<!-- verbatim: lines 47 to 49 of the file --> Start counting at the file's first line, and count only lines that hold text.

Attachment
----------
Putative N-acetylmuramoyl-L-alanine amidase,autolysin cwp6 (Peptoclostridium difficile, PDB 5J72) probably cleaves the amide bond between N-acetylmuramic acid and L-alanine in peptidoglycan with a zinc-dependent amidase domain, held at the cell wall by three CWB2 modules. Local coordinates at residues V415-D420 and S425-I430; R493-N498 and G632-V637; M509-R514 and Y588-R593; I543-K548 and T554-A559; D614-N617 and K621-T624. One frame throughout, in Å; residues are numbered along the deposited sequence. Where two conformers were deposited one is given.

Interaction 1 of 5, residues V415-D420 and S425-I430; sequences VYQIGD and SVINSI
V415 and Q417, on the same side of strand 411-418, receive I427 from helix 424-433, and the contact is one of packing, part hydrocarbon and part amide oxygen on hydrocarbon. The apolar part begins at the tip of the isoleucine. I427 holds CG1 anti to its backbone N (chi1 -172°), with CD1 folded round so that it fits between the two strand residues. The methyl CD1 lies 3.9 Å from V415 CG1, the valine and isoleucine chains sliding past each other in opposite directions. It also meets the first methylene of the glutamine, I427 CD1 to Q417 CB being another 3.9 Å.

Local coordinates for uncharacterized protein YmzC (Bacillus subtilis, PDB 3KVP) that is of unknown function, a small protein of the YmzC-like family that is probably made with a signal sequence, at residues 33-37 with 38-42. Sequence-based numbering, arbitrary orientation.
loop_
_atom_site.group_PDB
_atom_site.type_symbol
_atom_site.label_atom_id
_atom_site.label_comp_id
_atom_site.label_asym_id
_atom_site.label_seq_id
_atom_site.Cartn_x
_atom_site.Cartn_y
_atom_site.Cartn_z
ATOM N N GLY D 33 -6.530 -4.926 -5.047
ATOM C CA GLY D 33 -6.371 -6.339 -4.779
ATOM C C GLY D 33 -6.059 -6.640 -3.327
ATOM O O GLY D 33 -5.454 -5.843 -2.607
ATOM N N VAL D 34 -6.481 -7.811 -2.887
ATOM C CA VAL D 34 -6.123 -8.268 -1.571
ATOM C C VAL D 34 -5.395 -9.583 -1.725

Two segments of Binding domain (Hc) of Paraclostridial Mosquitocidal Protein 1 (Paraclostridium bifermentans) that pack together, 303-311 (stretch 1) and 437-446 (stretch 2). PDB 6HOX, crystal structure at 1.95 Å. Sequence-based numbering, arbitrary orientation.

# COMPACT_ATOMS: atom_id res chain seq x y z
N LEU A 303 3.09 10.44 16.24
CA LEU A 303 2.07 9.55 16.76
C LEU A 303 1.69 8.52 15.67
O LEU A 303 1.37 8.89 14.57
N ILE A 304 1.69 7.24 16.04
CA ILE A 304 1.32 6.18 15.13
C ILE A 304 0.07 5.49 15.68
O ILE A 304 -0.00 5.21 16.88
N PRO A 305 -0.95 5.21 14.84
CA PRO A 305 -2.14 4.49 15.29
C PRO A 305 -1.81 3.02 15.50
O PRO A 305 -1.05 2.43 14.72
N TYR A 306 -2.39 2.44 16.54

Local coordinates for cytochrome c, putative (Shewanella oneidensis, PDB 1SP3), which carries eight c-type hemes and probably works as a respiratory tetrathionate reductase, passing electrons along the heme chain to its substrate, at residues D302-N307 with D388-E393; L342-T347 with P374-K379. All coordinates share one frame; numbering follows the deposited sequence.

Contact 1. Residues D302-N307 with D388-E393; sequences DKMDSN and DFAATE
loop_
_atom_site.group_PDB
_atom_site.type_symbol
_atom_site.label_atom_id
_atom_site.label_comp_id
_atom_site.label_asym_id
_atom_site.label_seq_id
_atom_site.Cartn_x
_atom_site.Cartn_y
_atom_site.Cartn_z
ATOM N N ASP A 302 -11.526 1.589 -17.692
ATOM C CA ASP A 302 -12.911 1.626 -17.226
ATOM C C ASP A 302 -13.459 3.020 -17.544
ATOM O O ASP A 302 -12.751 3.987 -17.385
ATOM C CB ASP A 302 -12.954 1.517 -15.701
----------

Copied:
_atom_site.Cartn_y
_atom_site.Cartn_z
ATOM N N ASP A 302 -11.526 1.589 -17.692